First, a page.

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L4/5 and L5/S1 Anterior Interbody Lumbar Fusion [Medtronic AVILA™-A with PYRAMID™ Anterior Lumbar Plate System]

Overview

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Learn the L4/5 and L5/S1 Anterior Interbody Lumbar Fusion [Medtronic AVILA™-A with PYRAMID™ Anterior Lumbar Plate System] surgical technique with step by step instructions on OrthOracle. Our e-learning platform contains high resolution images and a certified CME of the L4/5 and L5/S1 Anterior Interbody Lumbar Fusion [Medtronic AVILA™-A with PYRAMID™ Anterior Lumbar Plate System] surgical procedure.

Few areas of clinical medicine are as controversial as the management of conditions associated with chronic low back pain.

Chronic low back pain is defined as low back pain (LBP) lasting for 3 months or more that does not emanate from a clearly defined pathologic entity, such as a deformity, fracture, neural compression, neoplasm, or infection. Symptomatic neural compression causing buttock or back pain may mimic chronic LBP, but because it is neurogenic in aetiology and thus excluded from the definition from chronic LBP. Although the above definition remains agreed and widely used, it has been argued that definitions based on duration alone are problematic and do not give appropriate justice to the often recurring and fluctuating clinical course typical for many patients.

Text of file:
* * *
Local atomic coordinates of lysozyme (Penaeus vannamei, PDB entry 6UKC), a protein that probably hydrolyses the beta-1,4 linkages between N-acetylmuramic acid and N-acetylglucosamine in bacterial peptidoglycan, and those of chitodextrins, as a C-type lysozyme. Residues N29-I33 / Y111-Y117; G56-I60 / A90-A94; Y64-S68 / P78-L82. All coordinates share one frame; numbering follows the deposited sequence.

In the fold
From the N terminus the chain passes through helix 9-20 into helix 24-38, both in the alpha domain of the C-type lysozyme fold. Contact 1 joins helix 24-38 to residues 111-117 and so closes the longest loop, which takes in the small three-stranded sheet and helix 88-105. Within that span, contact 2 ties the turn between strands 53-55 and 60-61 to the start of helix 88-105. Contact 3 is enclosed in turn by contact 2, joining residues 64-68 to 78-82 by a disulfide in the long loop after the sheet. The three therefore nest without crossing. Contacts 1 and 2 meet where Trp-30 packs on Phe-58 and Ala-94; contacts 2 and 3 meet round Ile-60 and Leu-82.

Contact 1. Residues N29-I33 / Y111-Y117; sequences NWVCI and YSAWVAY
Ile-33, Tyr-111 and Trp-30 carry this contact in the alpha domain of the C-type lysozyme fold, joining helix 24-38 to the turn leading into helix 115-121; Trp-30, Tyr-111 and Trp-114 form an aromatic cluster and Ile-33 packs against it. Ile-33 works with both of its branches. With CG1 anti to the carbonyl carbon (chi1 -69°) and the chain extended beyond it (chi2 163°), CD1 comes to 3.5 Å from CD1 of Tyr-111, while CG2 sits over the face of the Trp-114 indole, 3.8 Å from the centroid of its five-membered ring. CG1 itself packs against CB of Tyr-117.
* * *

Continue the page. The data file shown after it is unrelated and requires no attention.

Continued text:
Difficulties in managing chronic LBP lie both in the diagnosis and in the treatment. The diagnostic dilemma often stems from the inability to localize and identify the source of the pain; the treatment dilemma arises from the lack of a well-defined and reproducible treatment modality that definitively and reliably alleviates chronic LBP.

Activity modification, analgesia and physical rehabilitation therapy are the mainstay of non-operative management of chronic LBP. Narcotic medications are frequently prescribed in cases resistant to early improvements and substance use disorders are not uncommon in patients with chronic back pain. Aberrant medication-taking behaviours have been seen to occur in up to 24% of cases.

Most agree that intervertebral discs can be a source of pain, independent of impinging on neural structures. It is known that the outer anulus and the posterior longitudinal ligament are richly innervated by nociceptive fibres. It has been hypothesized that these nociceptors are activated by mechanical or biochemical stimuli to cause pain. Furthermore, a damaged nucleus may produce inflammatory chemicals that stimulate or sensitize nociceptors.

Some surgeons will use discography with the aim to try and objectively determine whether a disc is painful, but others such as myself question whether discography is useful for diagnosis or treatment planning. For a good description and review of this technique read Andrew Youngs’ Orthoracle technique Lumbar discography (L3/L4)

It has been suggested patients with debilitating back pain who fail to find relief with nonoperative management, and whose origin of pain is thought to reside within the motion segment may be considered for surgical treatment, with the intent of eliminating that painful motion.